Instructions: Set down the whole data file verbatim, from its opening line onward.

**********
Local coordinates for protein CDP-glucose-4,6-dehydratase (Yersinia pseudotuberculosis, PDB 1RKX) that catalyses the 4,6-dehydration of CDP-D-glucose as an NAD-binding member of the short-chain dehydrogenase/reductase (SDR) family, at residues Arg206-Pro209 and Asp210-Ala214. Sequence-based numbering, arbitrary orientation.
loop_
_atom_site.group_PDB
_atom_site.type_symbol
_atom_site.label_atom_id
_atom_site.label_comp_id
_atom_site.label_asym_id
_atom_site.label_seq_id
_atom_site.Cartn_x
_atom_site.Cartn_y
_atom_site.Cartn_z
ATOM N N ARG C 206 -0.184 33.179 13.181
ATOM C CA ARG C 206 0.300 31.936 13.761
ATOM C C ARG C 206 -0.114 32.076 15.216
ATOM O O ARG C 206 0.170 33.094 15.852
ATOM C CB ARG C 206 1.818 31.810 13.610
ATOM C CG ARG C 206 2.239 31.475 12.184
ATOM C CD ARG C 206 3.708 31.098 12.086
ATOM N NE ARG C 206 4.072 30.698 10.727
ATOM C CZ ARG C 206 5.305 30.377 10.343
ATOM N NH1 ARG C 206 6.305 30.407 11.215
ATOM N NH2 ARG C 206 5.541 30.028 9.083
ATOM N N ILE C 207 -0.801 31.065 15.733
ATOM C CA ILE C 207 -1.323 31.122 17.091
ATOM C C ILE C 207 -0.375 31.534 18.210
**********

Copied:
Local coordinates for protein CDP-glucose-4,6-dehydratase (Yersinia pseudotuberculosis, PDB 1RKX) that catalyses the 4,6-dehydration of CDP-D-glucose as an NAD-binding member of the short-chain dehydrogenase/reductase (SDR) family, at residues Arg206-Pro209 and Asp210-Ala214. Sequence-based numbering, arbitrary orientation.
loop_
_atom_site.group_PDB
_atom_site.type_symbol
_atom_site.label_atom_id
_atom_site.label_comp_id
_atom_site.label_asym_id
_atom_site.label_seq_id
_atom_site.Cartn_x
_atom_site.Cartn_y
_atom_site.Cartn_z
ATOM N N ARG C 206 -0.184 33.179 13.181
ATOM C CA ARG C 206 0.300 31.936 13.761
ATOM C C ARG C 206 -0.114 32.076 15.216
ATOM O O ARG C 206 0.170 33.094 15.852
ATOM C CB ARG C 206 1.818 31.810 13.610
ATOM C CG ARG C 206 2.239 31.475 12.184
ATOM C CD ARG C 206 3.708 31.098 12.086
ATOM N NE ARG C 206 4.072 30.698 10.727
ATOM C CZ ARG C 206 5.305 30.377 10.343
ATOM N NH1 ARG C 206 6.305 30.407 11.215
ATOM N NH2 ARG C 206 5.541 30.028 9.083
ATOM N N ILE C 207 -0.801 31.065 15.733
ATOM C CA ILE C 207 -1.323 31.122 17.091
ATOM C C ILE C 207 -0.375 31.534 18.210